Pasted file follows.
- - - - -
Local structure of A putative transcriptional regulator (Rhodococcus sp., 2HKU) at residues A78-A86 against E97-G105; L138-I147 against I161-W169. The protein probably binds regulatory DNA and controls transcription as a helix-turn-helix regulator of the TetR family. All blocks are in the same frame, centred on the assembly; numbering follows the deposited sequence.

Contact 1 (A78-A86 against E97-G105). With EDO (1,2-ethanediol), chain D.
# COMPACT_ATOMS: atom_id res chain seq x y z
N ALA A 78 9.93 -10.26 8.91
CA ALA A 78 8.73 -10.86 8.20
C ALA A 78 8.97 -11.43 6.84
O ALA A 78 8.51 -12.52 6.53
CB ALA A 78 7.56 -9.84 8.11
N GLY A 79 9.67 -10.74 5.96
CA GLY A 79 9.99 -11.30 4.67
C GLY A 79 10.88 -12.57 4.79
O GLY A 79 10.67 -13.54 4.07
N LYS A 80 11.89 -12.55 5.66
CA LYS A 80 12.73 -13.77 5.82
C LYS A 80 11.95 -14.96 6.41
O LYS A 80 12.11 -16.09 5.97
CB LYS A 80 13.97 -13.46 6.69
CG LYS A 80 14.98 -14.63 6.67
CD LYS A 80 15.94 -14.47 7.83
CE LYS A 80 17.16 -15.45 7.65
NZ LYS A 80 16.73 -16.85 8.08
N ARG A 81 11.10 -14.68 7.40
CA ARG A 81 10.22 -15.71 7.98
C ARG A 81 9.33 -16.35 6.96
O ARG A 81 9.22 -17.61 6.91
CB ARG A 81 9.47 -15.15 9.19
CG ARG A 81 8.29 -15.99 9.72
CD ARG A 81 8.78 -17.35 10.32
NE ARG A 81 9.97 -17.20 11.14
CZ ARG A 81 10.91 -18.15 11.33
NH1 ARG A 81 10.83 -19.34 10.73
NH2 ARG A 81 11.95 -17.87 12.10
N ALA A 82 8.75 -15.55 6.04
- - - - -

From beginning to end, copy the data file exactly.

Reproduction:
Local structure of A putative transcriptional regulator (Rhodococcus sp., 2HKU) at residues A78-A86 against E97-G105; L138-I147 against I161-W169. The protein probably binds regulatory DNA and controls transcription as a helix-turn-helix regulator of the TetR family. All blocks are in the same frame, centred on the assembly; numbering follows the deposited sequence.

Contact 1 (A78-A86 against E97-G105). With EDO (1,2-ethanediol), chain D.
# COMPACT_ATOMS: atom_id res chain seq x y z
N ALA A 78 9.93 -10.26 8.91
CA ALA A 78 8.73 -10.86 8.20
C ALA A 78 8.97 -11.43 6.84
O ALA A 78 8.51 -12.52 6.53
CB ALA A 78 7.56 -9.84 8.11
N GLY A 79 9.67 -10.74 5.96
CA GLY A 79 9.99 -11.30 4.67
C GLY A 79 10.88 -12.57 4.79
O GLY A 79 10.67 -13.54 4.07
N LYS A 80 11.89 -12.55 5.66
CA LYS A 80 12.73 -13.77 5.82
C LYS A 80 11.95 -14.96 6.41
O LYS A 80 12.11 -16.09 5.97
CB LYS A 80 13.97 -13.46 6.69
CG LYS A 80 14.98 -14.63 6.67
CD LYS A 80 15.94 -14.47 7.83
CE LYS A 80 17.16 -15.45 7.65
NZ LYS A 80 16.73 -16.85 8.08
N ARG A 81 11.10 -14.68 7.40
CA ARG A 81 10.22 -15.71 7.98
C ARG A 81 9.33 -16.35 6.96
O ARG A 81 9.22 -17.61 6.91
CB ARG A 81 9.47 -15.15 9.19
CG ARG A 81 8.29 -15.99 9.72
CD ARG A 81 8.78 -17.35 10.32
NE ARG A 81 9.97 -17.20 11.14
CZ ARG A 81 10.91 -18.15 11.33
NH1 ARG A 81 10.83 -19.34 10.73
NH2 ARG A 81 11.95 -17.87 12.10
N ALA A 82 8.75 -15.55 6.04